All week, since the massacre in the pews in Sutherland Springs, the Rev. Brady Martin said that members of his church, Temple Baptist Church, in Gainesville, Tex., have been coming to his office to discuss how to protect the church while still being welcoming. One asked whether the sign posted out front announcing that the church doesn’t allow the open carrying of firearms — showing a gun with a slash through it — could actually be sending the message that the church is vulnerable.

“That was something I hadn’t actually thought through,” he said, though he added that the church was not reconsidering its open-carry policy. (It does allow concealed firearms.) “We are not thinking that everybody should open carry. That would be a security nightmare.”

He said that his church would send 12 people to the security seminar at Prestonwood. In the meantime, his volunteer security team is considering stationing members in the parking lot before Sunday services, not just inside.

The Rev. Robert Jeffress, pastor of a Dallas megachurch, First Baptist Dallas, said in an interview on Fox News this week that he felt safer knowing that one-quarter to half of his congregation carries concealed weapons to services on Sunday.

“If somebody tries that in our church,” he said of the attack in Sutherland Springs, “they might get one shot off, or two shots off, and that’s the last thing they’ll ever do in this life.”

Mr. Darsey, the pastor at Redeemer in Georgia, acknowledged that some might find it odd that so many deadly weapons were being brought into a building dedicated to worshiping the man the book of Isaiah calls the Prince of Peace. But he cited Romans 13, which allows earthly authorities to serve as “agents of wrath to bring punishment on the wrongdoer.”

There was always a chance, he said, that someone who meant to fire a weapon to protect innocents could end up harming the innocents themselves, which would be a “nightmare scenario” for his church.

“I’m not so Southern and fundamentalist in my thinking that I don’t see the other side of that issue,” he said. “But it is what it is.”

Jason Singleton, 36, is among the members who brings a handgun to Redeemer, in his case, strapped to his torso with a belly band. He said he would never pull the gun if there was merely a fight. There had to be an armed attacker, shooting innocents.

“It would be a last resort,” he said. “If I took someone’s life it would be because mine was about to be took or someone else’s, and I think I’d be O.K. with answering for that, in the by and by.”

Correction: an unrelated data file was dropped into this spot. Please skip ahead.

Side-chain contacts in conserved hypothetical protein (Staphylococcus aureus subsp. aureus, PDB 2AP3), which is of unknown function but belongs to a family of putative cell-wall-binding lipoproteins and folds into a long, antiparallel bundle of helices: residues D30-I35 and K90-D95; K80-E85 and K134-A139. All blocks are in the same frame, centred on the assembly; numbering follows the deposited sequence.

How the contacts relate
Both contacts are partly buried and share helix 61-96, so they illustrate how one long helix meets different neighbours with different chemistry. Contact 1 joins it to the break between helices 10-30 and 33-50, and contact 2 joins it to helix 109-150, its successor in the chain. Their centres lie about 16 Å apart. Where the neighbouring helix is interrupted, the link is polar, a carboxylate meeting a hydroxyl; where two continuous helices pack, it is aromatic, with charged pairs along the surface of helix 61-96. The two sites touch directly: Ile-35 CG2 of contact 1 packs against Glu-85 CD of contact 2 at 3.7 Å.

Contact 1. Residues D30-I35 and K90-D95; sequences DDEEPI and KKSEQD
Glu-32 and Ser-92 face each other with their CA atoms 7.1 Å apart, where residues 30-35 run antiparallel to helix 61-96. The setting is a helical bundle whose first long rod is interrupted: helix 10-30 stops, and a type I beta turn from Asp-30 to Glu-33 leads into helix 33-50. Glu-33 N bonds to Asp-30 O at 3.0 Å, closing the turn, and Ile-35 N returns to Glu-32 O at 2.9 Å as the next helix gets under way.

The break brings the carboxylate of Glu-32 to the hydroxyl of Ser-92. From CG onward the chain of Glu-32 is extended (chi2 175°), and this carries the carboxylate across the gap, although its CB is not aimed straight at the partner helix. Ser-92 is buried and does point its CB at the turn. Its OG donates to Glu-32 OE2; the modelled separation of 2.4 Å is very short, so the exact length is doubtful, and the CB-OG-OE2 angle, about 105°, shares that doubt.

(The New York Times, November 11, 2017,

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No matter how many people think otherwise, Jehovah’s Witnesses really is God’s visible organization.
The wrath of Jehovah God really is upon the Mormon Church of Satan, no matter how many people think otherwise.
The stock market really is going to crash, worldwide, no matter how many people think otherwise.
No matter how many people think otherwise, Caroline Kennedy will be elected President in the year 2020; Jim Turner of Texas will be elected Vice President; Robert Kennedy Jr. will be nominated and confirmed U.S. Attorney General; Robert Mueller will be nominated and confirmed Director of the FBI.
No power on earth has the power to prevent this prophetic message that I write from becoming reality, not even these four people themselves.  I write under inspiration from and with authority from, God, the true God, Jehovah.  cc all Mormon barristersTHIS IS ANOTHER IMPORTANT MESSAGE FROM ME:
Mayor Warren Wilhelm aka Bill de Blasio is the clean-up man, if the Mormon Church of Satan/CIA succeed in their planned nuclear bomb attack on the Hudson River.  His administration is already prepared to hold tribunals and immediately execute some of the “troublemakers” (30,000 bananas; nationwide: 30,000 guillotines, to be continued).

Partial List of Scapegoats, if the Mormon Church of Satan/CIA succeed in their nuclear bomb attack on the Hudson River:

Former President Barack “Hussein” Obama
Former Advisor to the President, Valerie “June” Jarrett
Former Homeland Security Director “Jeh” Johnson
Newark Mayor Ras Baraka
Minnesota Congressman FBI agent Keith “Ellison”
New York Congressman FBI agent Hakim Jeffries
Former leader of the CIA’s Black Panthers: FBI agent “Malik Zulu Shabazz”
Former Public Relations Spokesman for Mormon Church, FBI agent “Ahmad” Corbitt (now assigned to the Dominican Republic)

The purpose of this website is to expose the Mormon Church of Satan and all enemies of Jesus Christ the Way the Truth the Life, the Prince of Peace. This website is also the beginning of a presidential campaign to elect Caroline Kennedy President of the United States. I prayed to Jehovah God to please, by means of His son Christ Jesus, please, arrange national events and world events in such a manner such that Caroline Kennedy is elected President of the United States.  I know Jehovah God hears my prayer and will answer my prayer because that particular prayer of mine is one of my deepest desires and Jehovah God has promised me that he will satisfy all of my deepest desires.  All of the information posted at this website is interconnected; directly connected to the Mormon Church of Satan’s illegal sting operation surrounding Jehovah’s Witnesses worldwide, and me. The illegal sting operation that encompasses every human being on earth, and has resulted in the LEGAL CASE, unlike any other, ever. The LEGAL CASE, headed to The Hague, Netherlands. cc all Mormon attorneys

As the Storm Approaches,
Maintain Your Focus on Jesus!
(Matthew 14:22-34; Hebrews 12:2)
(Concluding talk, Jehovah’s Witnesses Convention 2015, worldwide)